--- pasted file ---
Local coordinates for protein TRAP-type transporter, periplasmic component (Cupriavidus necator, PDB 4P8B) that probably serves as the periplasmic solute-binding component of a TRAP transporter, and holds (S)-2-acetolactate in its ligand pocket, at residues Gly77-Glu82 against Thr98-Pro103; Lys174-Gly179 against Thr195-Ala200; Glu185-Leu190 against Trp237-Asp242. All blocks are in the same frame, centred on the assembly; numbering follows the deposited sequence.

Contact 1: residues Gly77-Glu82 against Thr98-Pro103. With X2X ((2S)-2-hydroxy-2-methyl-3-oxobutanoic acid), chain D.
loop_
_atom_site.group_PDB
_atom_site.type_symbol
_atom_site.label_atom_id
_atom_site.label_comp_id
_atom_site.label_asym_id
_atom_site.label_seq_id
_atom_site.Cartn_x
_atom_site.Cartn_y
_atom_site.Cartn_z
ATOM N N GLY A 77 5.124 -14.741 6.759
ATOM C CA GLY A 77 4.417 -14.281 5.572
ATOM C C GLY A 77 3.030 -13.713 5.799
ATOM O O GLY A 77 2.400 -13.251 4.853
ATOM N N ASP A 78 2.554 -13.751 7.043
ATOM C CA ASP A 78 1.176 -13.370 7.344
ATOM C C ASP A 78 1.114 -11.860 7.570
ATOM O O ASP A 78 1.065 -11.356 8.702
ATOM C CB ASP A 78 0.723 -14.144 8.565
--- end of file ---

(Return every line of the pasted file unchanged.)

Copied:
Local coordinates for protein TRAP-type transporter, periplasmic component (Cupriavidus necator, PDB 4P8B) that probably serves as the periplasmic solute-binding component of a TRAP transporter, and holds (S)-2-acetolactate in its ligand pocket, at residues Gly77-Glu82 against Thr98-Pro103; Lys174-Gly179 against Thr195-Ala200; Glu185-Leu190 against Trp237-Asp242. All blocks are in the same frame, centred on the assembly; numbering follows the deposited sequence.

Contact 1: residues Gly77-Glu82 against Thr98-Pro103. With X2X ((2S)-2-hydroxy-2-methyl-3-oxobutanoic acid), chain D.
loop_
_atom_site.group_PDB
_atom_site.type_symbol
_atom_site.label_atom_id
_atom_site.label_comp_id
_atom_site.label_asym_id
_atom_site.label_seq_id
_atom_site.Cartn_x
_atom_site.Cartn_y
_atom_site.Cartn_z
ATOM N N GLY A 77 5.124 -14.741 6.759
ATOM C CA GLY A 77 4.417 -14.281 5.572
ATOM C C GLY A 77 3.030 -13.713 5.799
ATOM O O GLY A 77 2.400 -13.251 4.853
ATOM N N ASP A 78 2.554 -13.751 7.043
ATOM C CA ASP A 78 1.176 -13.370 7.344
ATOM C C ASP A 78 1.114 -11.860 7.570
ATOM O O ASP A 78 1.065 -11.356 8.702
ATOM C CB ASP A 78 0.723 -14.144 8.565